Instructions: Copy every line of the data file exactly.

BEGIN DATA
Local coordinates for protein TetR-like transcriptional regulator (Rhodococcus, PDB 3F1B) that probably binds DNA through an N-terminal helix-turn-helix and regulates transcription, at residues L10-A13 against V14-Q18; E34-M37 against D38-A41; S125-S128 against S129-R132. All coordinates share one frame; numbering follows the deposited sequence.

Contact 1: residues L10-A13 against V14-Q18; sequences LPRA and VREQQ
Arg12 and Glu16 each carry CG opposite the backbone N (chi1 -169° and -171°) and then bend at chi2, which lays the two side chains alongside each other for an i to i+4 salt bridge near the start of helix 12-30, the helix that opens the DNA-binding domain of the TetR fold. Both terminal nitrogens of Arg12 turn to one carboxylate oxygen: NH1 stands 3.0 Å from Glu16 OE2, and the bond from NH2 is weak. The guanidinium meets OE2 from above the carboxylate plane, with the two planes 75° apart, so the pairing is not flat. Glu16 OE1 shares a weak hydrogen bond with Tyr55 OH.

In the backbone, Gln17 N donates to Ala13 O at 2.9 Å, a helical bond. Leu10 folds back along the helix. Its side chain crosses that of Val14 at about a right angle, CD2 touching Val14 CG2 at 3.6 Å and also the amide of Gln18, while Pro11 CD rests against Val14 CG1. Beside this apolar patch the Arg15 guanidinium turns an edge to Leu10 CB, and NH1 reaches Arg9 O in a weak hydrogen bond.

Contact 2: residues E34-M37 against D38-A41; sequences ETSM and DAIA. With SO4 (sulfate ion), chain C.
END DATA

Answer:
Local coordinates for protein TetR-like transcriptional regulator (Rhodococcus, PDB 3F1B) that probably binds DNA through an N-terminal helix-turn-helix and regulates transcription, at residues L10-A13 against V14-Q18; E34-M37 against D38-A41; S125-S128 against S129-R132. All coordinates share one frame; numbering follows the deposited sequence.

Contact 1: residues L10-A13 against V14-Q18; sequences LPRA and VREQQ
Arg12 and Glu16 each carry CG opposite the backbone N (chi1 -169° and -171°) and then bend at chi2, which lays the two side chains alongside each other for an i to i+4 salt bridge near the start of helix 12-30, the helix that opens the DNA-binding domain of the TetR fold. Both terminal nitrogens of Arg12 turn to one carboxylate oxygen: NH1 stands 3.0 Å from Glu16 OE2, and the bond from NH2 is weak. The guanidinium meets OE2 from above the carboxylate plane, with the two planes 75° apart, so the pairing is not flat. Glu16 OE1 shares a weak hydrogen bond with Tyr55 OH.

In the backbone, Gln17 N donates to Ala13 O at 2.9 Å, a helical bond. Leu10 folds back along the helix. Its side chain crosses that of Val14 at about a right angle, CD2 touching Val14 CG2 at 3.6 Å and also the amide of Gln18, while Pro11 CD rests against Val14 CG1. Beside this apolar patch the Arg15 guanidinium turns an edge to Leu10 CB, and NH1 reaches Arg9 O in a weak hydrogen bond.

Contact 2: residues E34-M37 against D38-A41; sequences ETSM and DAIA. With SO4 (sulfate ion), chain C.